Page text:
Name: Weaver's Cottage★★★☆☆
Location: The Cross, Kilbarchan village centre, G.R.: NS 402633 ///every.rivals.brands
Open (2018): Friday to Tuesday, late March to September
Cost (2018): £7.50 (adults), £5.50 (children), free for National Trust for Scotland me…

Walk: The flashy falls of Beinglas

If you've attempted the sodden hill path to Beinn Chabhair, you'll know there's a lot of water up there. Well, it has to go somewhere: specifically, into the Ben Glas Burn. This cascades into Glen Falloch above Invernarnan, and after heavy rain the white curtain of Beinglas Falls can clearly be seen billowing out from the hillside above the A82. Cross the burn at Beinglas Farm (using the footbridge on the West Highland Way) and follow the steep trail up the south bank for the best view of the drop. The burn is quite "flashy" in volume: i.e. it responds quickly to heavy rain, but don't bother visiting after dry weather.

Name: Walk: The flashy falls of Beinglas ★★★☆☆
Length: 2 km / 1 mile
Ascent: 100 metres
Start / finish: Car park on A82 opposite The Drover's Inn, Inverarnan, G.R.: NN 318184 ///bagpipes.whiplash.pheasants

Route: Car park - Beinglas Farm campsite (skirt southern edge) - cross Ben Glas Burn on West Highland Way - Bein Glas Falls by south bank of…

Glen Orchy waterfalls

The River Orchy boasts a trio of fine waterfalls in the secluded middle section of its course between Dalmally and Bridge of Orchy, popular with kayakers yet strangely neglected by most other tourists. But maybe that's about to change: the single-track B8074 follows the glen, and new car parks and paths have made access to two of the falls easier than ever. Each end of the road connects to a major highway, so it makes sense to visit all the falls in turn as part of a circuit from Tyndrum (or as a minor detour on the way to Glen Coe or Oban from down south). These waterfalls aren't notable for their height, but each has an attractive setting, with fine rock architecture carved by centuries of fluvial erosion at Eas Urchaidh in particular. If you have flexibility over when to go, try and visit during moderate flow levels, as full spate conditions would cover the rock outcrops which make each spot interesting.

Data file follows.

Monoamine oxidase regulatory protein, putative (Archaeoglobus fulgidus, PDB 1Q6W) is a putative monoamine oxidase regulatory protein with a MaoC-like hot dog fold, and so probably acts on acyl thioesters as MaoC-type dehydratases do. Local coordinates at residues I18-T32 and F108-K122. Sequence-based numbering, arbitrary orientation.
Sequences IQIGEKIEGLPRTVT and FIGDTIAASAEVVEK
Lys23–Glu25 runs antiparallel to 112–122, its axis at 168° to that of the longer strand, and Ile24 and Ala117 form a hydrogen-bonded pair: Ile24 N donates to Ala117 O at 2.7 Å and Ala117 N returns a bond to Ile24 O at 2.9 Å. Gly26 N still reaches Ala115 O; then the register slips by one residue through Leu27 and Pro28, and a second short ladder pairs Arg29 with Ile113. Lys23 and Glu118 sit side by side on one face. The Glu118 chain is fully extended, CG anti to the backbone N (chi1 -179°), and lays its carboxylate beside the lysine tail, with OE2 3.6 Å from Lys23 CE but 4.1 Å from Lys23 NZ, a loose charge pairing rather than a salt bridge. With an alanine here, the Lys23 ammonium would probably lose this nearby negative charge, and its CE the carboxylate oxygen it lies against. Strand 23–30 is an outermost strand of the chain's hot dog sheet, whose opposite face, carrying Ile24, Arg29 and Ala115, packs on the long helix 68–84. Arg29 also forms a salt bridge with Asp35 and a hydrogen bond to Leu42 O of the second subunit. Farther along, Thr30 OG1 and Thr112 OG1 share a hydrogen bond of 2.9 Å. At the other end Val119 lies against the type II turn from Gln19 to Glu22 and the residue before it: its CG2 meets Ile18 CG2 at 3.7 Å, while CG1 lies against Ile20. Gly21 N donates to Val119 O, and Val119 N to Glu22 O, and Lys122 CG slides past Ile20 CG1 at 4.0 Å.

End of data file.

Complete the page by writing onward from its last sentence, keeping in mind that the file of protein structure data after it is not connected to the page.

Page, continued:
Name: Eas Urchaidh (lower fall)★★★☆☆
Location: B8074 7 miles south-west…

Walk: On the trail of the Tyndrum sheep

Just off the busy road between Crianlarich and Tyndrum in the West Highlands is Auchtertyre Farm, where the landowners have marked out a handful of circuits exploring the local moors and glens. The Sheep Trail is probably the most interesting of these, taking in an attractive waterfall and the open hillside above, scattered with shielings and with Ben Lui looking majestic to the west in clear weather. If short for time (or lacking waterproof footwear), you could go as far as the railway viaduct and retrace your steps. Now how about those sheep? For most of the walk the closest we got to an actual sheep was the odd strand of wool snagged on branches and bushes by the path, but we eventually spotted a few on the descent. Visit after rain to see the waterfall at its best, or after a dry spell to avoid squelchy ground. Your choice...

Name: Walk: On the trail of the Tyndrum Sheep ★★★☆☆
Length: 5 km / 3 miles
Ascent: 190 metres
Points of interest: Allt Auchtertyre waterfall
Start / finish: Car …